Albert Einstein showed that massive objects in the universe bend and distort light, allowing them to be used as lenses. By studying how light is distorted by galaxy clusters, astronomers have been able to create a map of dark matter in the universe.

All of these methods provide a strong indication that the most of the matter in the universe is something yet unseen.

Dark matter versus dark energy

Although dark matter makes up most of the matter of the universe, it only makes up about a quarter of the composition. The universe is dominated by dark energy.

After the Big Bang, the universe began expanding outward. Scientists once thought that it would eventually run out of the energy, slowing down as gravity pulled the objects inside it together. But studies of distant supernovae revealed that the universe today is expanding faster than it was in the past, not slower, indicating that the expansion is accelerating. This would only be possible if the universe contained enough energy to overcome gravity — dark energy.

New Research Challenges What We Thought We Knew About the Big Bang


Physicists have discovered that gravity and quantum effects disrupt the symmetry of the electromagnetic field, making symmetry impossible in our universe. If true, the work will add insight to the study of the origins of the universe.


New research from physicists at Louisiana State University (LSU) and Universidad de Valencia, Spain, may offer the answer to questions left open by classical theories of electromagnetism. If this new research solves part of this mystery, it may also provide a window into the origins of the universe.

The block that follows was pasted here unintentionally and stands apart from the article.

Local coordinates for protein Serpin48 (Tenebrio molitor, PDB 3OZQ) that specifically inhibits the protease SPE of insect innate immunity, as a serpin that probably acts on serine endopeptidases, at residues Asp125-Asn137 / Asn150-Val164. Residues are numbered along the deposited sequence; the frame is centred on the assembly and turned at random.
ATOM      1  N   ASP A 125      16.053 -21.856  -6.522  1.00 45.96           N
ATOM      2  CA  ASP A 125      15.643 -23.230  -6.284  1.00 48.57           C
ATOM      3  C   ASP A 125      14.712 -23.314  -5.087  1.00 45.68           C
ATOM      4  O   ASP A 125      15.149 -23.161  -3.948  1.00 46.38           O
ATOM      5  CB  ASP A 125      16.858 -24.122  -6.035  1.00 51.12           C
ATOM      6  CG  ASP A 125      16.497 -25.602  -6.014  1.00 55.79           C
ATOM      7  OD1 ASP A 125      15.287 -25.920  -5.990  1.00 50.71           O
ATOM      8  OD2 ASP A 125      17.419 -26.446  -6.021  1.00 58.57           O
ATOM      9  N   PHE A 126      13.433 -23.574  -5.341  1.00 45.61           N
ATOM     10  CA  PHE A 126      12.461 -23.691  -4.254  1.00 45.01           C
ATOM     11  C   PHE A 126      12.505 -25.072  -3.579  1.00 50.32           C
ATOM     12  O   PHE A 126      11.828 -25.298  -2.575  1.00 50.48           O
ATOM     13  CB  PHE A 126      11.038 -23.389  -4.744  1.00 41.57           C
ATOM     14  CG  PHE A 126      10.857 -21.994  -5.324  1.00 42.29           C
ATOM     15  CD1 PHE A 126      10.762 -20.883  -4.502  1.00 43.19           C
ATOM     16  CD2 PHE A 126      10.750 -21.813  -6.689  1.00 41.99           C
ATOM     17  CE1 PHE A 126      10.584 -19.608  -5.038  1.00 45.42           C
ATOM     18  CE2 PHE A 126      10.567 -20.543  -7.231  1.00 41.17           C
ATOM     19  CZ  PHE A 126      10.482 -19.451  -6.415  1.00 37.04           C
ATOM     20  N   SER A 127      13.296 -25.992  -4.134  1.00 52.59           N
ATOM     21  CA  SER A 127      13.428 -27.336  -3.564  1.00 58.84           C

Waves of all kinds, including light, are made of magnetic and electric fields. For around 150 years, scientists have accepted the idea that magnetism and electricity are really just two sides of the same coin. When Michael Faraday spun magnets, generating electricity — and used electrical currents to make magnets spin — the connection seemed obvious. James Clerk Maxwell took the experiments of Faraday and turned them into the classical theory of electromagnetism, which provided a unified framework for studying optics, magnetism, and electricity.

Via Pixabay

The mystery of electromagnetism lies in the absence of magnetic charges. Maxwell’s theory, referred to as the electric-magnetic duality, rests on a concept of symmetry and assumes that magnets having charges. However, no isolated magnetic charges have ever been observed in nature, and while something that behaves in a similar way has been simulated in laboratories, this is scarcely the same as actual empirical evidence. If magnetic charges don’t exist, then Maxwell’s theory of symmetry is impossible.

Now, LSU’s Ivan Agullo and his team of researchers think they know why these isolated magnetic charges, also called magnetic monopoles, have never been found: gravity and quantum effects disrupt the symmetry of the electromagnetic field.